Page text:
I was at Grace Church in the morning and afternoon and Mr. Suddards preached. In the evening I was down at Trinity Church with Sam Milligan and William Hanly. Mr. Coleman preached. The wind today was from the NW and cold. The thermometer at 7 1/2 a.m. was at 29 degrees, at 2 p.m. 41 degrees, and at 9 1/2 p.m. 29 degrees. I got up at 5 m. of 7 a.m. and got to bed at 1/4 of 10 p.m.

19 December 1842. It was clear all day and evening with the wind from the SW. The thermometer at 7 1/2 a.m. was at 28 degrees, at 2 1/4 p.m. 37 degrees, and at 10 1/2 p.m. 33 degrees.

I was at the office all day. In the evening I was at the Walnut St. Theatre with William Bird. Sarah the Jewess, the first piece perfromed, was an admirable play leading the observer to believe that the Jewess was passing through all the tortures of a guilty conscience and atoning for her disobedience to her father for eloping with a young Englishman. And then, when it is thought that she is to expedite her life for her life for her errors on the block, the scene changes and we find her sleeping just as she was left in the first scene (she having had this awful dream which is represented through the piece, in all its horrors), much to the surprise and pleasure of myself and the audience in general.

The other piece, The Black Raven of the Tombs, is a splendid affair. The scenes are rich and the changes are effected with the dexterity and quickness of magic. From the gloom and melancholy of the grave yard, at a single touch, the scene is converted into a gay and brilliant ballroom, dazzling the eye by its splendor and richness. Some of the changes strike the audience with the greatest surprise and produce the most pleasing effect. The actors are perfect in their parts, and the novel peaks and tricks that some of them were made to perfrom, threw the house into convulsions of laughter. I got up at 7 a.m. and got to bed at 11 1/2 p.m.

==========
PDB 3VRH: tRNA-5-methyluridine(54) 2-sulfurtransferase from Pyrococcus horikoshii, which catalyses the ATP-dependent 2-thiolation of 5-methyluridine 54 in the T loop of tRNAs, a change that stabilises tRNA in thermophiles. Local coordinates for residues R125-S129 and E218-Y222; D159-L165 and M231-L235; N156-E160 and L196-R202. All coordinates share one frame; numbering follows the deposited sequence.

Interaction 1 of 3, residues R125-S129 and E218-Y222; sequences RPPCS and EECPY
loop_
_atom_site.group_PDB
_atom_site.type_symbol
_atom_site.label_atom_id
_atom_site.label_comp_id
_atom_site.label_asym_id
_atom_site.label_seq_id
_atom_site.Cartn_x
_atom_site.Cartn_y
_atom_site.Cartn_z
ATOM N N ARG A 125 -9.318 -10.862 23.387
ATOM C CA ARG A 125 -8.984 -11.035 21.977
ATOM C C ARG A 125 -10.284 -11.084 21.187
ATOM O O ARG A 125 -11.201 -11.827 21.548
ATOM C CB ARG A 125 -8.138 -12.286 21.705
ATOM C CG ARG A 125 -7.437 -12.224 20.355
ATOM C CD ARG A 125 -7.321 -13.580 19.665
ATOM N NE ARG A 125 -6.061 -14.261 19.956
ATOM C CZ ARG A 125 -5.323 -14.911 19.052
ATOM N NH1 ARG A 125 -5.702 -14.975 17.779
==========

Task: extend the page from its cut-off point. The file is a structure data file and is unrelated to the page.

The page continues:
20 December 1842. It was clear until the latter part of the afternoon when it clouded over and remained so during the evening. The thermometer at 7 1/2 a.m. was at 30 degrees, at 2 1/2 p.m. 39 degrees, and at 10 p.m. 36 degrees.

I was at the office all day. In the evening I was reading Blackstone until about 7 1/2 when cousins Lydia and Sarah Roberts came in to spend the evening which prevented me from reading any further. I got up at 7 a.m. and got to bed at 10 1/2 p.m.

21 December 1842. Today is damp, rainy, and very unpleasant - gum shoes are in great demand. Everybody hurries along to do their business, that they may again get into their houses and sit by their firesides and discuss the meeting, case or else the general topics of the day. All kinds of umbrellas are used, from the costly silk down to the common blue cotton may be seen flying along the streets, some torn to pieces and not affording much shelter to the one who carries it, others in full turn keeping the owner as dry as if he were sitting by his own fireside, although it cannot altogether be attributed to it alone, for the gum shoes and overcoats must be consulted, or else at every pull of the wind, as it blows strong from the NE, would send a sheet of water into the face of the poor pedestrian, as he trudges along the wet and muddy streets, in the act of pursuing his daily business or else perhaps running to the brokers, that he may gain some funds, that he may not be protested in the banks and thus forever have his credit blasted in his youth, when his energies are all fresh and he is elated with success of some new project which perhaps he thinks is to make his fortune. But, enough for the day, I am near the foot of the page. The thermometer at 7 1/2 a.m. was at 36 degrees, at 2 1/2 p.m. 39 degrees, and at 9 1/2 p.m. 39 degrees. The wind was NE.

I was at the office all day and in the evening I was at home reading Blackstone's Commentaries. I got up at 5 m. of 7 a.m. and got to bed at 10 p.m.

22 December 1842. Today was cloudy, damp, and unpleasant. The wind was NW. The thermometer at 7 1/2 a.m. was at 36 degrees, at 2 p.m. 40 degrees, at 10 p.m. 29 degrees.